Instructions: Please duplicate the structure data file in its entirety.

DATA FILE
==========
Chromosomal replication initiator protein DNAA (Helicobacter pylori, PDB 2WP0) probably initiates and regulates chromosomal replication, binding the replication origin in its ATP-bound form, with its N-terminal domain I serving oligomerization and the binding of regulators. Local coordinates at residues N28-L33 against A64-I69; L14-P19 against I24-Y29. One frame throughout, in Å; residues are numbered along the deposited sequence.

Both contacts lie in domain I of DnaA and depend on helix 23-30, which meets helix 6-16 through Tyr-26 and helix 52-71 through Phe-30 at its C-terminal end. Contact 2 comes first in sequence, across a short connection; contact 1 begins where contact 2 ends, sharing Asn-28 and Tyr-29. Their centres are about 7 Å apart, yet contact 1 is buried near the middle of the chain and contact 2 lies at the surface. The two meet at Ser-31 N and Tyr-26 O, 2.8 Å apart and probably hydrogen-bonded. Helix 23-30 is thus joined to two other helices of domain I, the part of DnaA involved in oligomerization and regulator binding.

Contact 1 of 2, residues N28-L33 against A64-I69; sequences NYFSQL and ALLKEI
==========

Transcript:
Chromosomal replication initiator protein DNAA (Helicobacter pylori, PDB 2WP0) probably initiates and regulates chromosomal replication, binding the replication origin in its ATP-bound form, with its N-terminal domain I serving oligomerization and the binding of regulators. Local coordinates at residues N28-L33 against A64-I69; L14-P19 against I24-Y29. One frame throughout, in Å; residues are numbered along the deposited sequence.

Both contacts lie in domain I of DnaA and depend on helix 23-30, which meets helix 6-16 through Tyr-26 and helix 52-71 through Phe-30 at its C-terminal end. Contact 2 comes first in sequence, across a short connection; contact 1 begins where contact 2 ends, sharing Asn-28 and Tyr-29. Their centres are about 7 Å apart, yet contact 1 is buried near the middle of the chain and contact 2 lies at the surface. The two meet at Ser-31 N and Tyr-26 O, 2.8 Å apart and probably hydrogen-bonded. Helix 23-30 is thus joined to two other helices of domain I, the part of DnaA involved in oligomerization and regulator binding.

Contact 1 of 2, residues N28-L33 against A64-I69; sequences NYFSQL and ALLKEI